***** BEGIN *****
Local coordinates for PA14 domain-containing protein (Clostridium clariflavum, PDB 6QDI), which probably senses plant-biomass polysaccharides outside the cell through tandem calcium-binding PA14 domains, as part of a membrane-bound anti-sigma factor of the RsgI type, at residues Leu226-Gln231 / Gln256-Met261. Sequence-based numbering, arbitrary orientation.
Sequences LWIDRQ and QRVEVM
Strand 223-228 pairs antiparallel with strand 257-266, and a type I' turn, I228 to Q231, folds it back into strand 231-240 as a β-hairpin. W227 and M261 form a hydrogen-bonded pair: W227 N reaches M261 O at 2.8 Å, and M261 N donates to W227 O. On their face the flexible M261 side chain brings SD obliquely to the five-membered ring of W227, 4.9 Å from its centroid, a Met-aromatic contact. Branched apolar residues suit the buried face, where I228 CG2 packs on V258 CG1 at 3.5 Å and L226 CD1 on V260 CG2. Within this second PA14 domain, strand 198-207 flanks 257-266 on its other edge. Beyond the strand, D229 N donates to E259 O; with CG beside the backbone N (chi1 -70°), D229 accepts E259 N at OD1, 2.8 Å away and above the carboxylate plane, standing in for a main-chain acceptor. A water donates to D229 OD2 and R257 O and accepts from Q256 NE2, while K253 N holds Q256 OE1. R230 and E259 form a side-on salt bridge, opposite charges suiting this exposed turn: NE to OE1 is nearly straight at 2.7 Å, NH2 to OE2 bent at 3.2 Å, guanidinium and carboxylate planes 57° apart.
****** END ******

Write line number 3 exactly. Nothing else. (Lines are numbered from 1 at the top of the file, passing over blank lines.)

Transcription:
Strand 223-228 pairs antiparallel with strand 257-266, and a type I' turn, I228 to Q231, folds it back into strand 231-240 as a β-hairpin. W227 and M261 form a hydrogen-bonded pair: W227 N reaches M261 O at 2.8 Å, and M261 N donates to W227 O. On their face the flexible M261 side chain brings SD obliquely to the five-membered ring of W227, 4.9 Å from its centroid, a Met-aromatic contact. Branched apolar residues suit the buried face, where I228 CG2 packs on V258 CG1 at 3.5 Å and L226 CD1 on V260 CG2. Within this second PA14 domain, strand 198-207 flanks 257-266 on its other edge. Beyond the strand, D229 N donates to E259 O; with CG beside the backbone N (chi1 -70°), D229 accepts E259 N at OD1, 2.8 Å away and above the carboxylate plane, standing in for a main-chain acceptor. A water donates to D229 OD2 and R257 O and accepts from Q256 NE2, while K253 N holds Q256 OE1. R230 and E259 form a side-on salt bridge, opposite charges suiting this exposed turn: NE to OE1 is nearly straight at 2.7 Å, NH2 to OE2 bent at 3.2 Å, guanidinium and carboxylate planes 57° apart.